JEREMY SHOCKEY Giants tight end
"I DIDN'T WANT something [that] 20 years later I'd be, Why did I get this?" says Shockey, who got the inking--his first--in the summer. "It speaks for itself. I'm proud to live in this country, to have the right to express anything you want.... I'm very American." The tattoo took 21 hours over three days, including a stretch of 16 straight hours. Says Shockey, "Six hours in I was, like, 'Just keep going.' Definitely painful."
MATT WILLIG Rams offensive tackle
THE IMAGE IS of the Willigs' traditional family crest from Germany. "We're a close-knit family," says Willig, one of six football-playing brothers from Santa Fe Springs, Calif. Two of his brothers have the tattoo, and he wants Dad, Charles, to get it--an idea Mom, Genevieve, nixed. She's also trying to get the 6'8", 315-pound Willig to scotch plans for another tat. "I might give in," says Matt, "if she lets my dad get [this] one."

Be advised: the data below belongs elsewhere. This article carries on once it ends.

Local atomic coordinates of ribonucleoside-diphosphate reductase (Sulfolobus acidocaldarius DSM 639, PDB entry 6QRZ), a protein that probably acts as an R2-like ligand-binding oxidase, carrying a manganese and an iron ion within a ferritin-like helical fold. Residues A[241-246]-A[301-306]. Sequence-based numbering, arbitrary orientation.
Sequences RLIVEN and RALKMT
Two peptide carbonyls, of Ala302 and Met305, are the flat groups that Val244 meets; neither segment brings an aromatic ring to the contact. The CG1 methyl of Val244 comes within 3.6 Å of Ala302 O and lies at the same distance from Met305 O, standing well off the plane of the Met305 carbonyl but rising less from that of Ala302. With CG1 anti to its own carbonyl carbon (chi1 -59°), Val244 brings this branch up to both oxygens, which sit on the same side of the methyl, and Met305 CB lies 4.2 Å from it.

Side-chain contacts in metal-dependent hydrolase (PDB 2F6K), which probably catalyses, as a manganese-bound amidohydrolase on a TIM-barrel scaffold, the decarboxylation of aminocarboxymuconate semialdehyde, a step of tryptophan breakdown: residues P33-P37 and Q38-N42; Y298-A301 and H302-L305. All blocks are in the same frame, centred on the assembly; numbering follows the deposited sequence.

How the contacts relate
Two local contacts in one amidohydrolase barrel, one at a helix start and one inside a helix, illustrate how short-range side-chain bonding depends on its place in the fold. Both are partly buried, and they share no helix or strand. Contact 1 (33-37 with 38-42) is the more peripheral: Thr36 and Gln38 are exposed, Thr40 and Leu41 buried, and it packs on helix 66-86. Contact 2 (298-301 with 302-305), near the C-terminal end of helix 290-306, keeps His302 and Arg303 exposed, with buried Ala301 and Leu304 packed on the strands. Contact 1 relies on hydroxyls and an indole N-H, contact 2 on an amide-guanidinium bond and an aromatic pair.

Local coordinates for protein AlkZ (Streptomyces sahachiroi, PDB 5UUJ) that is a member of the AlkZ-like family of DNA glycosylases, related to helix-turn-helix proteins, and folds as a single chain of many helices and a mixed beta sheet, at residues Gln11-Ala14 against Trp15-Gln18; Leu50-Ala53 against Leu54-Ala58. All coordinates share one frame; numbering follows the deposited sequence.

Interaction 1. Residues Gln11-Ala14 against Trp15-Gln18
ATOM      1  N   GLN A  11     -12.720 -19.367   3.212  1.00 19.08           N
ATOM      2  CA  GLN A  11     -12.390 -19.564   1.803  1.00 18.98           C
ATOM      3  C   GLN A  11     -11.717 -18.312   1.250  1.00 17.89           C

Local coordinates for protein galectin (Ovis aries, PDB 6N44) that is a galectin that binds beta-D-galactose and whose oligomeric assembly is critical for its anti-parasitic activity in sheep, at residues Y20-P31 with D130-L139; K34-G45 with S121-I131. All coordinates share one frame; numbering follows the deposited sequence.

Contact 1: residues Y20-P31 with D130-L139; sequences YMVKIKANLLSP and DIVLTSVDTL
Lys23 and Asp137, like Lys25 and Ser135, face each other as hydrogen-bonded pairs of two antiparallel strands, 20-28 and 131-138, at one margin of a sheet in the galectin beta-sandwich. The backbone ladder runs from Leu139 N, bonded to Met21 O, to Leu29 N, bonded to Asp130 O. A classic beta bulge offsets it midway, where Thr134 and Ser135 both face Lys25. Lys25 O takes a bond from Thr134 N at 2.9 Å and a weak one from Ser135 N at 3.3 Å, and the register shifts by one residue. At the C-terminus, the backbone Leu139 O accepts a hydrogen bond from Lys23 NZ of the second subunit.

SAM AIKEN Bills wide receiver
AFTER AIKEN WAS offensive MVP at the Shrine Bowl of the Carolinas in high school in 1998, a paper dubbed him a "sleeper" because he was from a small school. Aiken got the moniker on his torso for motivation and made it "unique" by putting it in foreign lettering. "I thought Greek looked best," he says. A little-known star on Buffalo's excellent special teams unit, Aiken says, "I guess the nickname still fits."